UMMS Affiliation

Department of Family Medicine and Community Health

Publication Date


Document Type



Community Health and Preventive Medicine | Epidemiology | Health Economics | Health Policy | Health Services Administration | Health Services Research | Insurance | International Public Health


BACKGROUND: Structural barriers often prevent rural Kenyans from receiving healthcare and diagnostic testing. The Bridging Income Generation through grouP Integrated Care (BIGPIC) Family intervention facilitates microfinance groups, provides health screenings and treatment, and delivers education about health insurance coverage to address some of these barriers. This study evaluated the association between participation in BIGPIC microfinance groups and health screening/disease management outcomes.

METHODS: From November 2018 to March 2019, we interviewed a sample of 300 members of two rural communities in Western Kenya, 100 of whom were BIGPIC microfinance members. We queried participants about their experiences with health screening and disease management for HIV, diabetes, hypertension, tuberculosis, and cervical cancer. We used log-binomial regression models to estimate the association between microfinance membership and each health outcome, adjusting for key covariates.

RESULTS: Microfinance members were more likely to be screened for most of the health conditions we queried, including those provided by BIGPIC [e.g. diabetes: aPR (95% CI): 3.46 (2.60, 4.60)] and those not provided [e.g. cervical cancer: aPR (95% CI): 2.43 (1.21, 4.86)]. Microfinance membership was not significantly associated with health insurance uptake and disease management outcomes.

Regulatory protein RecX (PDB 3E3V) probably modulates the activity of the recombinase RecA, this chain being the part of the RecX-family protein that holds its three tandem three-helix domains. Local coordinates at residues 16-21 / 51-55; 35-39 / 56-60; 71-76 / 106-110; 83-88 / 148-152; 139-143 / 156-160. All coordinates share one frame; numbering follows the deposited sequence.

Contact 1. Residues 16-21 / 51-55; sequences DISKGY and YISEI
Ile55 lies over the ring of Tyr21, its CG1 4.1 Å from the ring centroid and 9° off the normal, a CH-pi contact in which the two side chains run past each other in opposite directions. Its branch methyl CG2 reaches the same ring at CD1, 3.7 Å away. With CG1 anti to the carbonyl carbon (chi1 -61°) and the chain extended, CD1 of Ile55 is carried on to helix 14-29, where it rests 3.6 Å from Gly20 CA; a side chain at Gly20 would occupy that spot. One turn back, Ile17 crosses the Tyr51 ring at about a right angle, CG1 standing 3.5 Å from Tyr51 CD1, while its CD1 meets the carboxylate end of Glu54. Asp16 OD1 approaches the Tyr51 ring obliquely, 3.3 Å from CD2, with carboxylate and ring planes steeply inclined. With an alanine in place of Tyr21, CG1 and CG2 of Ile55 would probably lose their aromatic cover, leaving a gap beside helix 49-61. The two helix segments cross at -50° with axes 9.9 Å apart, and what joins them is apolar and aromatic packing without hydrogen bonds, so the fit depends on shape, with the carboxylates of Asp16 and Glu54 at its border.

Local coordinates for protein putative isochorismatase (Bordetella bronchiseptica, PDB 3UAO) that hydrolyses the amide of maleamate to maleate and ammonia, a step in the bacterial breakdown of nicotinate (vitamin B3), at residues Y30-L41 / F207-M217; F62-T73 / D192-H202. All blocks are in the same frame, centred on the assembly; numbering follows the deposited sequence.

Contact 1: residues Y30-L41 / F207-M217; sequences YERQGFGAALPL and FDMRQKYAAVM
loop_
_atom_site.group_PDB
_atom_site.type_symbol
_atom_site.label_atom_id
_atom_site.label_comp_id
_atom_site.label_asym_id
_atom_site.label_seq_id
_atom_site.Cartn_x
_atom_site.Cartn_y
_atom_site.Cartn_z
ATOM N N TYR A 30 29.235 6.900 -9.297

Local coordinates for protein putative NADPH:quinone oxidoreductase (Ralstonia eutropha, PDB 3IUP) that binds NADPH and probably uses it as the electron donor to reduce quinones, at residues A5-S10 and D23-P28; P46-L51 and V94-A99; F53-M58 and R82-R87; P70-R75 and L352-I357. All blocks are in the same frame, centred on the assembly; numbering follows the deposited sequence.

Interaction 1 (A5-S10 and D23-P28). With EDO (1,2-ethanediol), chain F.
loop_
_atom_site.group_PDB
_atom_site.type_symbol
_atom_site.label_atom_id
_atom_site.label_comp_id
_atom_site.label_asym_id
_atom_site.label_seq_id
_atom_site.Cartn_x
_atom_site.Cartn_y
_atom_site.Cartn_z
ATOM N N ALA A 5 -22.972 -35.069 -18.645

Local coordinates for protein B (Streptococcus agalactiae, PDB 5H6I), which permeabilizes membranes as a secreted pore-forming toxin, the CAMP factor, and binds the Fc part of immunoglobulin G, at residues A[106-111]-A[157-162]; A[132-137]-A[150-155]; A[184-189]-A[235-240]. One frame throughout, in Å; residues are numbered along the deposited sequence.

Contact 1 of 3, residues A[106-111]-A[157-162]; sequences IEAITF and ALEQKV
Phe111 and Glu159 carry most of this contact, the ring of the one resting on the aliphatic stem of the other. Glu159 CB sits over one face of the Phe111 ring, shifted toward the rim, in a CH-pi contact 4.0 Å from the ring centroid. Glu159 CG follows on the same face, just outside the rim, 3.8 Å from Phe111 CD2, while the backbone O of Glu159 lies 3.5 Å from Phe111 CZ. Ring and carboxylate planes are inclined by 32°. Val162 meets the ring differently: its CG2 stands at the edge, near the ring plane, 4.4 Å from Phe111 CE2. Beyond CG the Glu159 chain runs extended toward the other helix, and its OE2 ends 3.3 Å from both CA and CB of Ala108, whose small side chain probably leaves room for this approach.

CONCLUSIONS: In rural Kenya, a microfinance program integrated with healthcare delivery may be effective at increasing health screening. Interventions designed to thoughtfully and sustainably address structural barriers to healthcare will be critical to improving the health of those living in low-resource settings.


Health insurance, Health screening, Kenya, Microfinance

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© The Author(s). 2020. Open Access: This article is licensed under a Creative Commons Attribution 4.0 International License, which permits use, sharing, adaptation, distribution and reproduction in any medium or format, as long as you give appropriate credit to the original author(s) and the source, provide a link to the Creative Commons licence, and indicate if changes were made. The images or other third party material in this article are included in the article's Creative Commons licence, unless indicated otherwise in a credit line to the material. If material is not included in the article's Creative Commons licence and your intended use is not permitted by statutory regulation or exceeds the permitted use, you will need to obtain permission directly from the copyright holder. To view a copy of this licence, visit The Creative Commons Public Domain Dedication waiver ( applies to the data made available in this article, unless otherwise stated in a credit line to the data.

DOI of Published Version



Rosenberg M, Amisi JA, Szkwarko D, Tran DN, Genberg B, Luetke M, Kianersi S, Namae J, Laktabai J, Pastakia S. The relationship between a microfinance-based healthcare delivery platform, health insurance coverage, health screenings, and disease management in rural Western Kenya. BMC Health Serv Res. 2020 Sep 14;20(1):868. doi: 10.1186/s12913-020-05712-6. PMID: 32928198; PMCID: PMC7491169. Link to article on publisher's site

Journal/Book/Conference Title

BMC health services research

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Creative Commons License

Creative Commons Attribution 4.0 License
This work is licensed under a Creative Commons Attribution 4.0 License.